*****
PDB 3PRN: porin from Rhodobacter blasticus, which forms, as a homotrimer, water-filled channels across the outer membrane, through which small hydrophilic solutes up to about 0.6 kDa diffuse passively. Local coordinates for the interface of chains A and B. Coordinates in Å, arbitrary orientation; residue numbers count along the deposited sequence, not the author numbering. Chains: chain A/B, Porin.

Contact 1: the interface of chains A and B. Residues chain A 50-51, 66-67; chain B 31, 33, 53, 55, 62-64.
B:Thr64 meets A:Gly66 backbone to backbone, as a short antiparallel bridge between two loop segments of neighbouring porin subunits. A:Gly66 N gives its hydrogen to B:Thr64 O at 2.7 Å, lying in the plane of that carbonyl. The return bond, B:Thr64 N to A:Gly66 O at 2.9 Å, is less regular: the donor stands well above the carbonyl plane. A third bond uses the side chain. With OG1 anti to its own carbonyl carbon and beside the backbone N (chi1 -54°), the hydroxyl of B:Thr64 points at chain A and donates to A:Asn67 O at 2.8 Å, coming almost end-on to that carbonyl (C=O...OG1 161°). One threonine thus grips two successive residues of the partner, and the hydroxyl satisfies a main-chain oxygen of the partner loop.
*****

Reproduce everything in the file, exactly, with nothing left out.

PDB 3PRN: porin from Rhodobacter blasticus, which forms, as a homotrimer, water-filled channels across the outer membrane, through which small hydrophilic solutes up to about 0.6 kDa diffuse passively. Local coordinates for the interface of chains A and B. Coordinates in Å, arbitrary orientation; residue numbers count along the deposited sequence, not the author numbering. Chains: chain A/B, Porin.

Contact 1: the interface of chains A and B. Residues chain A 50-51, 66-67; chain B 31, 33, 53, 55, 62-64.
B:Thr64 meets A:Gly66 backbone to backbone, as a short antiparallel bridge between two loop segments of neighbouring porin subunits. A:Gly66 N gives its hydrogen to B:Thr64 O at 2.7 Å, lying in the plane of that carbonyl. The return bond, B:Thr64 N to A:Gly66 O at 2.9 Å, is less regular: the donor stands well above the carbonyl plane. A third bond uses the side chain. With OG1 anti to its own carbonyl carbon and beside the backbone N (chi1 -54°), the hydroxyl of B:Thr64 points at chain A and donates to A:Asn67 O at 2.8 Å, coming almost end-on to that carbonyl (C=O...OG1 161°). One threonine thus grips two successive residues of the partner, and the hydroxyl satisfies a main-chain oxygen of the partner loop.